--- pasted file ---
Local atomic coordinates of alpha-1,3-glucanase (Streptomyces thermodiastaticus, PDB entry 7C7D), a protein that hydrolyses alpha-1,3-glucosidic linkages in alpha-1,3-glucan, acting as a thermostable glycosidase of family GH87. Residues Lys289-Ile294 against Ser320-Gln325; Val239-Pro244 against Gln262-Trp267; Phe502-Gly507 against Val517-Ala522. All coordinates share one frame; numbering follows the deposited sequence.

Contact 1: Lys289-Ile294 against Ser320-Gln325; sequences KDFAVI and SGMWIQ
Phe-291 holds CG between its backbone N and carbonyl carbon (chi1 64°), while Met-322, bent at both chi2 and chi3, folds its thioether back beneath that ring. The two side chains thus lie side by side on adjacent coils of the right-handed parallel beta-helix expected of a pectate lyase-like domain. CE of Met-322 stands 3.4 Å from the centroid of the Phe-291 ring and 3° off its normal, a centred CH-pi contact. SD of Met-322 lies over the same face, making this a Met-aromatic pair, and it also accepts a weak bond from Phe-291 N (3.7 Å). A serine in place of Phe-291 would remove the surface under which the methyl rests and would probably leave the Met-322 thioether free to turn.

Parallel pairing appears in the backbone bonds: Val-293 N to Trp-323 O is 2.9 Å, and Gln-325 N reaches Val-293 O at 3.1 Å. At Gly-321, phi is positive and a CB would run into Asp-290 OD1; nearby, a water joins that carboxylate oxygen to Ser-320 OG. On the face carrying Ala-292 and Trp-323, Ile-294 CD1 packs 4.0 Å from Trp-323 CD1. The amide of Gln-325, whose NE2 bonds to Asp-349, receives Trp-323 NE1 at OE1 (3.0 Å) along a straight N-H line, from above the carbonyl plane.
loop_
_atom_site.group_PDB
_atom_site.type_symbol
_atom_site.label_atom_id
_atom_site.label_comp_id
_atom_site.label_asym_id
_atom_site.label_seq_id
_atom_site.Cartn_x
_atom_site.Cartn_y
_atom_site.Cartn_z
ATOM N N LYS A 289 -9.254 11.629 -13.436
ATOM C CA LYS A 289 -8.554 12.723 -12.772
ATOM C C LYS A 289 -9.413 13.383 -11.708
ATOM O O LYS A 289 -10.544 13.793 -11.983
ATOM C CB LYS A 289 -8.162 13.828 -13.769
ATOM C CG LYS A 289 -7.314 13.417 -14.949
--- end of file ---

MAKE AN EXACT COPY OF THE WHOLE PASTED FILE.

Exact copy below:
Local atomic coordinates of alpha-1,3-glucanase (Streptomyces thermodiastaticus, PDB entry 7C7D), a protein that hydrolyses alpha-1,3-glucosidic linkages in alpha-1,3-glucan, acting as a thermostable glycosidase of family GH87. Residues Lys289-Ile294 against Ser320-Gln325; Val239-Pro244 against Gln262-Trp267; Phe502-Gly507 against Val517-Ala522. All coordinates share one frame; numbering follows the deposited sequence.

Contact 1: Lys289-Ile294 against Ser320-Gln325; sequences KDFAVI and SGMWIQ
Phe-291 holds CG between its backbone N and carbonyl carbon (chi1 64°), while Met-322, bent at both chi2 and chi3, folds its thioether back beneath that ring. The two side chains thus lie side by side on adjacent coils of the right-handed parallel beta-helix expected of a pectate lyase-like domain. CE of Met-322 stands 3.4 Å from the centroid of the Phe-291 ring and 3° off its normal, a centred CH-pi contact. SD of Met-322 lies over the same face, making this a Met-aromatic pair, and it also accepts a weak bond from Phe-291 N (3.7 Å). A serine in place of Phe-291 would remove the surface under which the methyl rests and would probably leave the Met-322 thioether free to turn.

Parallel pairing appears in the backbone bonds: Val-293 N to Trp-323 O is 2.9 Å, and Gln-325 N reaches Val-293 O at 3.1 Å. At Gly-321, phi is positive and a CB would run into Asp-290 OD1; nearby, a water joins that carboxylate oxygen to Ser-320 OG. On the face carrying Ala-292 and Trp-323, Ile-294 CD1 packs 4.0 Å from Trp-323 CD1. The amide of Gln-325, whose NE2 bonds to Asp-349, receives Trp-323 NE1 at OE1 (3.0 Å) along a straight N-H line, from above the carbonyl plane.
loop_
_atom_site.group_PDB
_atom_site.type_symbol
_atom_site.label_atom_id
_atom_site.label_comp_id
_atom_site.label_asym_id
_atom_site.label_seq_id
_atom_site.Cartn_x
_atom_site.Cartn_y
_atom_site.Cartn_z
ATOM N N LYS A 289 -9.254 11.629 -13.436
ATOM C CA LYS A 289 -8.554 12.723 -12.772
ATOM C C LYS A 289 -9.413 13.383 -11.708
ATOM O O LYS A 289 -10.544 13.793 -11.983
ATOM C CB LYS A 289 -8.162 13.828 -13.769
ATOM C CG LYS A 289 -7.314 13.417 -14.949